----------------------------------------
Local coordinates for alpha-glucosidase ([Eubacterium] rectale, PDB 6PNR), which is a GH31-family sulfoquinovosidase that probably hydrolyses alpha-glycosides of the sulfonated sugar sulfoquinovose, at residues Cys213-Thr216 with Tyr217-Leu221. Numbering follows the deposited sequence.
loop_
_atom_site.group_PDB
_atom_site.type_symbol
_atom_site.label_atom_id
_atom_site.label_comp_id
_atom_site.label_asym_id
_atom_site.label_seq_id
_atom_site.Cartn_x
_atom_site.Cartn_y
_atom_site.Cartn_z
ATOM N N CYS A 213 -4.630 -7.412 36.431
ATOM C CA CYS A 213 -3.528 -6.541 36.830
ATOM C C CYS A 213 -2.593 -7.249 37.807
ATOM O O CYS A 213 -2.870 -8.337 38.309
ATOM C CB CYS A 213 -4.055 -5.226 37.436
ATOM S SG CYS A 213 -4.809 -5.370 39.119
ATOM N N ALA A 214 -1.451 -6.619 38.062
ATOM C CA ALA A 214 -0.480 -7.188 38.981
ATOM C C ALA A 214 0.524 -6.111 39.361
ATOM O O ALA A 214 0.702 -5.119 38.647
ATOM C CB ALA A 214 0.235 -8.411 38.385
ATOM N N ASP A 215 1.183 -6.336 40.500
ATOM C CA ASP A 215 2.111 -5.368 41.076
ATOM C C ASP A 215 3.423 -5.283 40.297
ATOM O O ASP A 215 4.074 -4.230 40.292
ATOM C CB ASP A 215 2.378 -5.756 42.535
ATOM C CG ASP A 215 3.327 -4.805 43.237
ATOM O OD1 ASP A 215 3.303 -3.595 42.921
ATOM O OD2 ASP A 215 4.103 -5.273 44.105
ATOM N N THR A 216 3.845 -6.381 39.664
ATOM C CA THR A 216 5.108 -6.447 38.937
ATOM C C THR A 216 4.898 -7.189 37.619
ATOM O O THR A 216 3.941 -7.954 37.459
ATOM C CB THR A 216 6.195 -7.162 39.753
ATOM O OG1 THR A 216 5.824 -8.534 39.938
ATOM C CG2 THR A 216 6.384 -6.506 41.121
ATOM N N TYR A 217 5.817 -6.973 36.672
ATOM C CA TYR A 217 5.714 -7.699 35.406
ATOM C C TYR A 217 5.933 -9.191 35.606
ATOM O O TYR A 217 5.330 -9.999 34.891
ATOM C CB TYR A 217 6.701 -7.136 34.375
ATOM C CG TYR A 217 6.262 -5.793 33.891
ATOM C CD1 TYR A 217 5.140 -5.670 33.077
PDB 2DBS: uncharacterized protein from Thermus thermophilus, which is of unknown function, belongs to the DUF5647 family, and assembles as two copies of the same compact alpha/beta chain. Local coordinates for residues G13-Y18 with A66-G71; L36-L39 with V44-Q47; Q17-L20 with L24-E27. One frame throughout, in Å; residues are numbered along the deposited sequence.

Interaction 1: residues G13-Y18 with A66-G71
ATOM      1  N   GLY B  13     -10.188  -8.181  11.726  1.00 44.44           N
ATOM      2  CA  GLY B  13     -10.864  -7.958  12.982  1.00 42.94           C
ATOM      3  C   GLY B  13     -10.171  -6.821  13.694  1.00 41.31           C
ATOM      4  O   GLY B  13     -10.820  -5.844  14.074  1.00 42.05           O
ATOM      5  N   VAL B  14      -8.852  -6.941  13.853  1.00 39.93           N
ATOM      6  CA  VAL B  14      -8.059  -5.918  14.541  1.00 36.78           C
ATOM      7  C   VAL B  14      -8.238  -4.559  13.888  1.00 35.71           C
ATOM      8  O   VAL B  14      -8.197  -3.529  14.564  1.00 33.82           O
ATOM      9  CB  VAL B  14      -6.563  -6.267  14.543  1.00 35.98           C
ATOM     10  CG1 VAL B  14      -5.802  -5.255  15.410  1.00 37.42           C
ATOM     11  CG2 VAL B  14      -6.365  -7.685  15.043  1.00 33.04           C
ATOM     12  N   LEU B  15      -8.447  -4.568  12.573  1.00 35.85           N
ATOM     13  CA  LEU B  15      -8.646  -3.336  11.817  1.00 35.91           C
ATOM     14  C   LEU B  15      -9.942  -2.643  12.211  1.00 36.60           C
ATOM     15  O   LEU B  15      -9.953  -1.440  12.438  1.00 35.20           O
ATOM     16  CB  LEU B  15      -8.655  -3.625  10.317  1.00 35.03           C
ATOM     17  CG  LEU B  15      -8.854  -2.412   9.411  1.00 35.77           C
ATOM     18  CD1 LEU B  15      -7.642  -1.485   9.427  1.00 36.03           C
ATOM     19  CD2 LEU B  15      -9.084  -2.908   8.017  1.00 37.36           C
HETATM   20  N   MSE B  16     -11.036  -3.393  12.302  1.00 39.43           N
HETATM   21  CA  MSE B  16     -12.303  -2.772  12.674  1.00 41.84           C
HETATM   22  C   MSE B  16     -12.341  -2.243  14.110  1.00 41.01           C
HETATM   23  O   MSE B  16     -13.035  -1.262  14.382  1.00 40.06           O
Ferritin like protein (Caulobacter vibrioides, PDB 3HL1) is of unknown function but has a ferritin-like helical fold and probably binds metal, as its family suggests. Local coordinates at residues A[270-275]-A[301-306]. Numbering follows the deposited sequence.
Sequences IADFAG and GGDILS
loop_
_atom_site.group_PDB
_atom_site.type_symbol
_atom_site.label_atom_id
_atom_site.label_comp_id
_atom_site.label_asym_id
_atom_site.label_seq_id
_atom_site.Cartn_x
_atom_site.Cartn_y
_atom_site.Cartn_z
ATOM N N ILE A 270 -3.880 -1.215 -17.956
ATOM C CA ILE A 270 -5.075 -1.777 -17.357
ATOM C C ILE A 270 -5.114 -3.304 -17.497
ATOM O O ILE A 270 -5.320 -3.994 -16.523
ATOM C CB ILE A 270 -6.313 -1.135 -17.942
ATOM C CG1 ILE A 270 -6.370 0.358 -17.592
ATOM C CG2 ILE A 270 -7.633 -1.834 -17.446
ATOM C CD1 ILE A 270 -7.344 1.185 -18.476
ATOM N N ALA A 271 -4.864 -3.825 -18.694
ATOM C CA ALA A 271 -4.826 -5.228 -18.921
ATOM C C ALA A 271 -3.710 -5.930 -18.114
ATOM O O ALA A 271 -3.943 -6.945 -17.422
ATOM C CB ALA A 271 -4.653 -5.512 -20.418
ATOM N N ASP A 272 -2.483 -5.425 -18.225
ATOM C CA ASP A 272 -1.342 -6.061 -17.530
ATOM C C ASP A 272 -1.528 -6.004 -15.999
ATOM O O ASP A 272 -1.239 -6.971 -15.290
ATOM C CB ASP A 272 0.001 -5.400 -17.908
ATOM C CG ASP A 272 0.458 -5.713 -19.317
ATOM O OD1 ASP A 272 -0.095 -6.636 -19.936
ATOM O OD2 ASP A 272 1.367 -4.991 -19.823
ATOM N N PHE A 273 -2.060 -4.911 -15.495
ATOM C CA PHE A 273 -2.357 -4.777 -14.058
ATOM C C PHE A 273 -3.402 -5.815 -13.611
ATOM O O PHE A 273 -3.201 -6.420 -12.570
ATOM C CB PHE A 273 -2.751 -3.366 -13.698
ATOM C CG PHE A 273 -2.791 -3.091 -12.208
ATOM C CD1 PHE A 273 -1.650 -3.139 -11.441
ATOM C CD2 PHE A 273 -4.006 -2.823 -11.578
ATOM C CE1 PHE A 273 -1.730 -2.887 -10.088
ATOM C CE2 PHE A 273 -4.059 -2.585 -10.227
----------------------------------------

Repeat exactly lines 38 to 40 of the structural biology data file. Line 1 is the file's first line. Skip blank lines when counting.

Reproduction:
ATOM N N TYR A 217 5.817 -6.973 36.672
ATOM C CA TYR A 217 5.714 -7.699 35.406
ATOM C C TYR A 217 5.933 -9.191 35.606